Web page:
Tuesday, 17 January 2012

War on Enhanced GPS System

Not only Japan, Russia and India are working on project to improve the currently American-made GPS technology.

Japan promised for up to 1-metre accuracy, as compared to existing 10-metre accuracy. But it will take some time for the technology to hit our shore. Until then, should I follow Nazrol's step in acquiring one?

Japan plans enhanced GPS system

January 16, 2012

When complete, Japan’s future navigation system will be 10 times more precise than the one currently in use. — Picture courtesy of shutterstock.com
TOKYO, Jan 16 — Japan is working on a new global positioning system that will be 10 times more accurate than the system that is currently in use and will be able to pinpoint a location down to just one metre.

At present, Japan uses an American-made system for GPS devices, but Prime Minister Yoshihiko Noda has announced that he is backing a project for a new system that utilises “quasi-zenith” satellites that remain stationary over a given point on the Earth’s surface and are able to tune out interference caused by differences in terrain or tall, man-made structures.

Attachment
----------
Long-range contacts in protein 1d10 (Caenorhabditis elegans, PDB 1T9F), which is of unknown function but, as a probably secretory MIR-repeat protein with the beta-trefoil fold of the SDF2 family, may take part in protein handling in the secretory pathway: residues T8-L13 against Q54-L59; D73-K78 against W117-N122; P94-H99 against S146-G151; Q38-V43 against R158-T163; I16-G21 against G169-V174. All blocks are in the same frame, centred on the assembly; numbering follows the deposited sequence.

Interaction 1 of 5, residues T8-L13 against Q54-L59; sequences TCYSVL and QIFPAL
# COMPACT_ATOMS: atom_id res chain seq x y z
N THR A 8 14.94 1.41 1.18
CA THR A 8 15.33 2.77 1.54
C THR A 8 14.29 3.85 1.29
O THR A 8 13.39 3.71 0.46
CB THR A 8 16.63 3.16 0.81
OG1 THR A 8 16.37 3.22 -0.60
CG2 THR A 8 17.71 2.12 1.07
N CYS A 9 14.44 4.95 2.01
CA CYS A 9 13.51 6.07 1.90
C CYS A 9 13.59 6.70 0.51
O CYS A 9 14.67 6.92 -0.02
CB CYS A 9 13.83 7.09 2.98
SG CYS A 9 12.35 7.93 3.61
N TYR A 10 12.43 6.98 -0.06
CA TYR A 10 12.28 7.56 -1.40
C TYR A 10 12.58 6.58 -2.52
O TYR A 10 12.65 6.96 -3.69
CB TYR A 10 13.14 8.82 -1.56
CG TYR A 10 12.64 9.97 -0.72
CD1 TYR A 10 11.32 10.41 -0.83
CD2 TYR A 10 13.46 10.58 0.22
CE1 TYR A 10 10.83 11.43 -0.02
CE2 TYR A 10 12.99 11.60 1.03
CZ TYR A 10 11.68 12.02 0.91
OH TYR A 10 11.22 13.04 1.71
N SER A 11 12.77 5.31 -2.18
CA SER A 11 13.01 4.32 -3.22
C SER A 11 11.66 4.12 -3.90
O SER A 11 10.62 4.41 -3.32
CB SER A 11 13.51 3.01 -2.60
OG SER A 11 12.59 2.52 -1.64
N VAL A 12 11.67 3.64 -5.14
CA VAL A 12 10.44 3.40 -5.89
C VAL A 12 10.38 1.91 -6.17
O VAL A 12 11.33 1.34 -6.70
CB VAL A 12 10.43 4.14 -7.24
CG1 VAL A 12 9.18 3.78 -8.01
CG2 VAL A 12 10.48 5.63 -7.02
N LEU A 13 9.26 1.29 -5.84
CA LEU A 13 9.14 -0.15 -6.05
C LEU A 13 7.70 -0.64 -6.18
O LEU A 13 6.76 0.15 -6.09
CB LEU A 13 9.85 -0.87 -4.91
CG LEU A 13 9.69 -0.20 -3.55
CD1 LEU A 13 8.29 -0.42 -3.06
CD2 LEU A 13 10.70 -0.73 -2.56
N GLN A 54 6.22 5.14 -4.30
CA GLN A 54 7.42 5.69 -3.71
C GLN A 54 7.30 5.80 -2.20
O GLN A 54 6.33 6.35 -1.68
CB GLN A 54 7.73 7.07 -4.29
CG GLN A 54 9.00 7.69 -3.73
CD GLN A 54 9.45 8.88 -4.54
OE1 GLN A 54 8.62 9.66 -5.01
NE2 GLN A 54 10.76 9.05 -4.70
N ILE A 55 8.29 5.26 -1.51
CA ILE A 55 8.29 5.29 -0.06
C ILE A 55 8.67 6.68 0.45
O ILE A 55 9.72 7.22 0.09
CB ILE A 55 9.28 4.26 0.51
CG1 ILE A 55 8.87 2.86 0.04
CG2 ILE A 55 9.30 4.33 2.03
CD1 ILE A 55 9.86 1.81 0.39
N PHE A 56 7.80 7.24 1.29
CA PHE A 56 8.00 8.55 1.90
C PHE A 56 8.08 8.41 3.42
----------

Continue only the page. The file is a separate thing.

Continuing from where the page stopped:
The first of the new satellites was put into orbit in September and, when the entire system is in position, it will enable a user to narrow down their position to within one metre, instead of the 10-metre accuracy that is possible with the existing technology.

GPS chips are embedded in a wide range of electronic gadgets, ranging from mobile phones that permit the user to locate their exact position and utilize map software, to drivers using car navigation systems.

The new system will also take into account the shift in the position of the Japanese archipelago caused by the March 11 earthquake. Many navigation systems were thrown off immediately after the quake as parts of the country moved as much as five metres to the east and others sank a couple of metres.

Experts believe the new system will also be if great help the next time a major natural disaster strikes Japan, assisting in search-and-rescue operations and monitoring survivors’ locations.

Under the government’s plan, four satellites will be placed in orbit by 2016 and the system will eventually incorporate information beamed back from no fewer than seven satellites. The system will initially only be designed to cover Japan but the technology will be readily applicable to the rest of the world. Russia and India are also reportedly working on new systems while the US has plans to update the one that it currently provides for the rest of the world.

An initial research budget of Y667 million (RM29 million) has been approved for Japan’s project, with a further Y10.6 billion earmarked for development of the system. — AFP-Relaxnews

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